Food Plot Planting Instructions

Email us at with any additional questions.

Step 1

Fertilize and lime as needed. You won't believe the difference fertilizing and liming will make in both the attraction and production of your food plot. If the pH is lower than 5.8 (which it probably is if pines grow in the area) lime will greatly help. You can fertilize almost anything and make it more attractive to deer, but if you fertilize a desirable food plot, the difference can be astounding.

Step 2

Control competing weeds and grass. Weeds greatly reduce yield, utilization and the life expectancy of perennial plots. Thorough disking before planting and/or the use of roundup or glyphosate will do wonders. One application will kill most weeds and grasses. Make a full coverage application being sure to thoroughly wet plant surfaces. For areas where renovation and reseeding is desired, make a thorough coverage. Treated area should begin to turn brown within 7 days, than reseed as desired.

Step 3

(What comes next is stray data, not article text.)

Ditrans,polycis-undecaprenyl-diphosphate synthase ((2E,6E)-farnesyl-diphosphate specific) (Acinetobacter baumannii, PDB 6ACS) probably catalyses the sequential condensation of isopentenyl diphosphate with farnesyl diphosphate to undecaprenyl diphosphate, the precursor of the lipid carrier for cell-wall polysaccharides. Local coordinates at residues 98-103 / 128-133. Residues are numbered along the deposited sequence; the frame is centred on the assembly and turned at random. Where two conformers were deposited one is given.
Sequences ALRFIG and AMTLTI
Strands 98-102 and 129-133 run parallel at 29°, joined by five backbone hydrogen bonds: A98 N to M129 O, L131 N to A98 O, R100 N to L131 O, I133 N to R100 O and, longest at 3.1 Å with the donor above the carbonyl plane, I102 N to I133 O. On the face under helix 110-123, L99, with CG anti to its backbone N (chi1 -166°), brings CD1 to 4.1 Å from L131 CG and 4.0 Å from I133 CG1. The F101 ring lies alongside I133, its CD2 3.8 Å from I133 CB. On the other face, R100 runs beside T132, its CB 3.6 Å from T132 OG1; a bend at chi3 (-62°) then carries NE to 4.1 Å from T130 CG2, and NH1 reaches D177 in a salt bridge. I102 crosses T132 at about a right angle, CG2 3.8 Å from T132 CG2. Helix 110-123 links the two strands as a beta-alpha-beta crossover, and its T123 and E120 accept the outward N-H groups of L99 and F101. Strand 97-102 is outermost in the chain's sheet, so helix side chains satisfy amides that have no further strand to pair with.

Prepare your seedbed well, making sure it is thoroughly disked, clean, and level. The quality of your food plot will reflect the quality of your farming effort. Think of the seedbed as the foundation on which you're building your food plot "house".

Step 4

Choose the right seeds for you soils, climate and purpose. Decide what you want your plot to accomplish and pick just the right thing for your job. Your food plot will be no better than what you put in the ground.

Step 5

Time your planting for optimum success. You need to plant when the temperature and moisture are right for your crop. Planting too late or too early can cost production and maybe even the crop.

Step 6

Plant at the right depth. Big seeds like cereal grains can be planted an inch or more deep. Small seeds like clovers and chicory, can't push through much soil and must be planted a half an inch deep or less.

Step 7

Plant sufficient acreage for the deer you are feeding. If getting nutrition to the deer is the goal, you've got to have good production and plenty of acreage. If your plot is mowed down to the ground and looks like a golf course you probably don't have enough acreage in plots. You need visible standing crop to feed deer. Generally that will take about 1 acre of plot for every 3 deer feeding on it.